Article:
Superb Heisenberg at Rubicon
Superb Heisenberg at Rubicon
The script imposes relatively severe restrictions on the set, which Mike Billings responds to with a gorgeous, soaring, railway station-like design that fully respects the script’s minimalist intentions while creating just the right atmosphere for the unfolding of this tale about two flawed human beings’ journey together. It is a journey where the characters' better selves struggle and win out against the momentum of their surface, more everyday, uglier selves, all in good humor.
The Manhattan Theatre Club commissioned the English Playwright Simon Stephens to write Heisenberg. It premiered Off-Broadway at the New York City Center, Stage II in May 2015 [official opening 3 June 2015] moving to Broadway at the Samuel J. Friedman Theatre in September 2016. The original production was directed by Mark Brokaw with Denis Arndt, who was nominated for a Tony for Best Actor for his Alex Priest, and Mary-Louis Parker playing a darkly conflicted Georgie Burns. The play was produced in 2017 at the Los Angeles Mark Taper Forum with the original director and cast.
The play gained a reputation for being off-beat, quirky. Georgie Burns is definitely one of the more unpredictable characters to grace a Post-War stage. It is one of those plays where having seen it once and knowing where it is going can change how you see earlier scenes, so a lot of people end up going to it more than once. It is also a script that, seemingly simple and pared down on the surface, is open to a tremendous range of interpretation; as Spano and England amply demonstrate, a surprisingly wonderful range of interpretation.
We’ve seen Brokaw’s excellent Heisenberg with Denis Arndt and Mary-Louise Parker when they presented it at the Mark Taper Forum, and as Spano told us, “It was a different play, wasn’t it?”
So true. What Spano and England do with this play goes in another direction altogether from Brokaw’s original production. Both productions do justice to a great script. The Rubicon production brings us to a very satisfying conclusion: Spano gives us an Alex Priest who undergoes a more complete, radical, but supremely subtle, transformation by play’s end. Early on Georgie tells Alex that he isn’t really living. It is a challenge that Alex has to respond to. In Spano and England’s Heisenberg we are more clearly sure that Alex is really living by play’s end.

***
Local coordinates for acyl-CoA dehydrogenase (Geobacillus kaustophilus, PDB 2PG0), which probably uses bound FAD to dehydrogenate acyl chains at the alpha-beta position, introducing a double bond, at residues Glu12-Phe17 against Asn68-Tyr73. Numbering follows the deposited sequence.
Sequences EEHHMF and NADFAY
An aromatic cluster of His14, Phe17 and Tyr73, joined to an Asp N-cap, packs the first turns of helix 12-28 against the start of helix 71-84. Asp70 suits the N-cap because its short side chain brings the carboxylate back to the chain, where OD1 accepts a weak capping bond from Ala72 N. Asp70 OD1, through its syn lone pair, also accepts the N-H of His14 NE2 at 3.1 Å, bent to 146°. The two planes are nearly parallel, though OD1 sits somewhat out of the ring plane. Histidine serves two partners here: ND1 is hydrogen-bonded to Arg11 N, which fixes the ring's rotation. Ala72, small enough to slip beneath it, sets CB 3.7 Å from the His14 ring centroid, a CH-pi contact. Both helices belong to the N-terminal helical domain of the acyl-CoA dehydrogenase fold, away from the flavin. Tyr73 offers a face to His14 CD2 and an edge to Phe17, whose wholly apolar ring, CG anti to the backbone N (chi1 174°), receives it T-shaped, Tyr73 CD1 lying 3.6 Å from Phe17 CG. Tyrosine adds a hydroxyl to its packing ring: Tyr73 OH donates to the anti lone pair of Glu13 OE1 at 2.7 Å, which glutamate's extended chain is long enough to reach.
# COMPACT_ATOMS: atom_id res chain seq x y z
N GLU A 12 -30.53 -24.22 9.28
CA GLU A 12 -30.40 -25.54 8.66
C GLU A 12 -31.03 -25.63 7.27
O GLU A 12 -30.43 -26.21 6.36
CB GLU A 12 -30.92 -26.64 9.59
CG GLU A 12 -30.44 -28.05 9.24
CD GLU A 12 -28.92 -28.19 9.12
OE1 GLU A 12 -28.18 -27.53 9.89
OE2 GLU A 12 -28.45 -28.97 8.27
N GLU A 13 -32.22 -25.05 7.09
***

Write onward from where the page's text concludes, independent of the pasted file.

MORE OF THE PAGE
The original production went more for alienation and darkness, the Rubicon production goes for something more visceral and personal; Spano and England go for transformation and clarity over the chasm of human alienation. This makes the Rubicon version more uplifting, more human. This direction is assisted greatly by England’s more ecstatic interpretation of certain intimate moments. The Brokaw version ran darker, colder, more ominous in its shadings. Not that the Rubicon version softened any edges or anything, there are cuts enough to go around [with Stephens’ good humor intact, of course], but Spano and England brought something more healing to their transformation and characters' sensibilities.
Stephen’s script is full of humor, much of it based on the multi-layered ambiguities couched in and between many of the lines. The script requires, even demands, that we monitor the facial and bodily reaction of the off-line actor at any given line; Spano and England exploit this to the hilt.
Another strength of the Rubicon production is Jessie Vacchiano’s sound design. The script makes it clear that Alex Priest processes a lot of his feelings via music. He listens to everything: jazz, pop, symphonic, electronic, country western, you name it, he listens to it. It is an almost throw-away passage, so a production is free to do something with this or not. Usually not much. But the Rubicon production uses an extremely appropriate score for a soundscape between scenes that reminds us that this is a man who processes his world through music, echoing the emotional timbre of the adjacent scenes. Then we realize that yes, Alex, at the play’s opening was sitting listening on headphones, and, it turns out, not much else. Just listening. Alone, in the middle of London’s Saint Pancras railway station at 6:25 one fine evening. Then along comes this much younger woman …